India overhauls criminal code since British colonial era

It redefine the scope of terrorism offences, and introduce new punishments for mob lynchings and crimes against women

By AFP

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Indian Home Minister Amit Shah Amit Shah speaks in the Rajya Sabha during the Winter session of Parliament in New Delhi on Thursday. Photo: PTI
Indian Home Minister Amit Shah Amit Shah speaks in the Rajya Sabha during the Winter session of Parliament in New Delhi on Thursday. Photo: PTI

Published: Thu 21 Dec 2023, 8:17 PM

India's parliament on Thursday rushed through the country's biggest criminal justice overhaul since the British colonial era, alarming rights campaigners who say the new laws give authorities too much power.

Sweeping changes to the colonial-era Penal Code and two other laws remove archaic references to the British monarchy, redefine the scope of "terrorism" offences, and introduce new punishments for mob lynchings and crimes against women.

Home Minister Amit Shah said when unveiling the three proposed laws in August that the old statutes had been designed to "strengthen colonial rule" and had outlived their purpose.

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Death penalty

"The motive of the three bills is not to give punishment but to give justice," he told lawmakers on Thursday.

The new laws quickly passed through both houses of parliament over two days with minimal debate, after nearly 150 opposition lawmakers were suspended over the past week for protesting an unrelated issue.

New provisions in the laws would impose the death penalty on perpetrators of mob lynchings and the rape of a minor, as well as a 20-year minimum sentence in cases of gang rape.

They introduce community service provisions for petty crimes to ease the chronic backlog in Indian courts, which have millions of pending cases.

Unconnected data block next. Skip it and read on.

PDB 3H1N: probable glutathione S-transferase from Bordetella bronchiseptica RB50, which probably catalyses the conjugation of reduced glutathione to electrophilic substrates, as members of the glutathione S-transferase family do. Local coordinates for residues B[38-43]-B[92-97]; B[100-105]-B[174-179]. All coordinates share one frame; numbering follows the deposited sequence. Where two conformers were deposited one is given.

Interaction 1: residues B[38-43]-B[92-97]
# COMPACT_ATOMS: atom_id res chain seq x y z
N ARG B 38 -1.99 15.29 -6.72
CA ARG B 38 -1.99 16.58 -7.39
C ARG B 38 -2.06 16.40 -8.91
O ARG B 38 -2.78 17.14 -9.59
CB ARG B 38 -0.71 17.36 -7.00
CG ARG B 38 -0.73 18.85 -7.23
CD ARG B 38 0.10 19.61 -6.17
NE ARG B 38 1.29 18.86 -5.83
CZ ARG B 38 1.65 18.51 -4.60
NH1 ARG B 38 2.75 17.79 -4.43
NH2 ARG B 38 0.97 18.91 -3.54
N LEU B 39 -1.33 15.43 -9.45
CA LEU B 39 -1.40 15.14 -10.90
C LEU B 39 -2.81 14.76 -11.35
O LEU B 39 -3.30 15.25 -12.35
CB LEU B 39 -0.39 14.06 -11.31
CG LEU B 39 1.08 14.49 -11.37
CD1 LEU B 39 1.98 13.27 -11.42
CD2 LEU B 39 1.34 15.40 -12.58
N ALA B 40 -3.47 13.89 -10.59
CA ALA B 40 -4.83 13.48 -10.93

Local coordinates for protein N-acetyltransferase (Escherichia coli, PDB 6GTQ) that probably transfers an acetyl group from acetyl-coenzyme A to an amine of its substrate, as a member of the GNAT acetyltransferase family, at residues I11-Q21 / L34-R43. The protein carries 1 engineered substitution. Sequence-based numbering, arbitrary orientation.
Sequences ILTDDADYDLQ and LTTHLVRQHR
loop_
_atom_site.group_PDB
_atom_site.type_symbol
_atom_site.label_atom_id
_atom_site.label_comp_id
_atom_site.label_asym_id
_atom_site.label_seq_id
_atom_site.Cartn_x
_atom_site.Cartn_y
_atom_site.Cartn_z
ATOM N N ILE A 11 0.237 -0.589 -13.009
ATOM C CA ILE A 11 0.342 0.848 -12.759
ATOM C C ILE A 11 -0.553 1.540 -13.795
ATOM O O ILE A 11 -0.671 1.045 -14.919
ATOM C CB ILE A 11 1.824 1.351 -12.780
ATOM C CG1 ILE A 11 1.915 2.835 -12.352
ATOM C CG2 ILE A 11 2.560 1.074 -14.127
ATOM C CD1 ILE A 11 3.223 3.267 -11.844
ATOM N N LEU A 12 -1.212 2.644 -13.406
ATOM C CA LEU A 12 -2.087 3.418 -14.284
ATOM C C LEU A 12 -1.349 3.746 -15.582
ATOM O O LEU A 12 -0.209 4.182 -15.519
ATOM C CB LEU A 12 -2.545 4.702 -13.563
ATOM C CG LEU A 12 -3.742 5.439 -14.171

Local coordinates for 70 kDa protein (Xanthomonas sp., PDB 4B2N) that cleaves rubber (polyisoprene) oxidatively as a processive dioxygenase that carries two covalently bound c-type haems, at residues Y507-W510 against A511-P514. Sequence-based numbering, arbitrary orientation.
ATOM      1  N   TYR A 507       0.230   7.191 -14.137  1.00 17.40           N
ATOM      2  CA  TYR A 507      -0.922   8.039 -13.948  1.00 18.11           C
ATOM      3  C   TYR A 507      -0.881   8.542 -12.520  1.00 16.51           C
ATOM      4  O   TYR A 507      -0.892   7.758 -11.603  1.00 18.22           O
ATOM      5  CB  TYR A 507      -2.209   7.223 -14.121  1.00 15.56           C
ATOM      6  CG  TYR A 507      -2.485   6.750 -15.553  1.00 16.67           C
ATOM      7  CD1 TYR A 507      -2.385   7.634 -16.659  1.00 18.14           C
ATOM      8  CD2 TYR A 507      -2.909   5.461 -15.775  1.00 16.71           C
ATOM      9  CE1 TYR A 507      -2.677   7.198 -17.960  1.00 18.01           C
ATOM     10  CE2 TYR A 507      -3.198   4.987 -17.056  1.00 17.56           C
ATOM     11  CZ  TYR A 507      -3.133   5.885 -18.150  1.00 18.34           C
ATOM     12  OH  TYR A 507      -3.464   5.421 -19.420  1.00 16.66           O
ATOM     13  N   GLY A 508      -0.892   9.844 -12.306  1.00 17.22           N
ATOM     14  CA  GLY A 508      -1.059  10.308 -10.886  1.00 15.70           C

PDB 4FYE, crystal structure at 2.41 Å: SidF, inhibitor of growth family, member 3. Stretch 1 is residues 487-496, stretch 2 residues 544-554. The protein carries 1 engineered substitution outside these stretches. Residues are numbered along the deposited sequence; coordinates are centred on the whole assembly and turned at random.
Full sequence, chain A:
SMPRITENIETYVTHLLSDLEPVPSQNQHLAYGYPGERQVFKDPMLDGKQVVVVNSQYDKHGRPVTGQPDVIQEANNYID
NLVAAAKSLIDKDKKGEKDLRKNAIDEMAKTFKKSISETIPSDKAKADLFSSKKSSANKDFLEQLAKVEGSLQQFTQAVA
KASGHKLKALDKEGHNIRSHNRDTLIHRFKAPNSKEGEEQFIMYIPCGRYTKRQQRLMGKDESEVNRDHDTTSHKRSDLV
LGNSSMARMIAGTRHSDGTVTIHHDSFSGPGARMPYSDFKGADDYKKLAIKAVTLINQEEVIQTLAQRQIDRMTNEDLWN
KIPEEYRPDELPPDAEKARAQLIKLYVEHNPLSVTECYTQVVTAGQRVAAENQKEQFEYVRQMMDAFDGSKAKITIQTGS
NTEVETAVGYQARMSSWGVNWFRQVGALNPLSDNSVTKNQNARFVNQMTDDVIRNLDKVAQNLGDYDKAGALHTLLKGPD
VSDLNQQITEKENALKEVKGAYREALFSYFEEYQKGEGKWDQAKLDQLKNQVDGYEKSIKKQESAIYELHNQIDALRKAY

Police powers

The laws also heighten police powers over the detention of suspects and expand terrorism offences to include acts that could threaten India's sovereignty or "economic security".

Amnesty International said the new criminal justice framework would intensify a "targeted crackdown on freedom of expression in the country".

The laws "dangerously broaden the definition of 'terrorism', reintroduce sedition, retain the death penalty, and extend police custody", the rights watchdog said.

India's Penal Code and other statutes governing the police and courts were introduced in the 19th century, while the country was governed by the British crown.

Modi's government has passed a number of laws through parliament this week while more than half of the legislature's opposition lawmakers were barred from attending.

They had been protesting a security breach last week that saw a member of the public enter the floor of the lower house and set off a smoke canister.

Telecoms bill

Parliament also passed a telecoms bill that allows the government to temporarily take control of and suspend telecom services in the interest of national security.

The new telecoms law's expanded powers have been criticised by campaigners who say India already regularly uses internet shutdowns to manage unrest.

Lawyer and digital rights advocate Apar Gupta told AFP that the law would uphold the government's power to shut down the internet "without any statutory safeguards".

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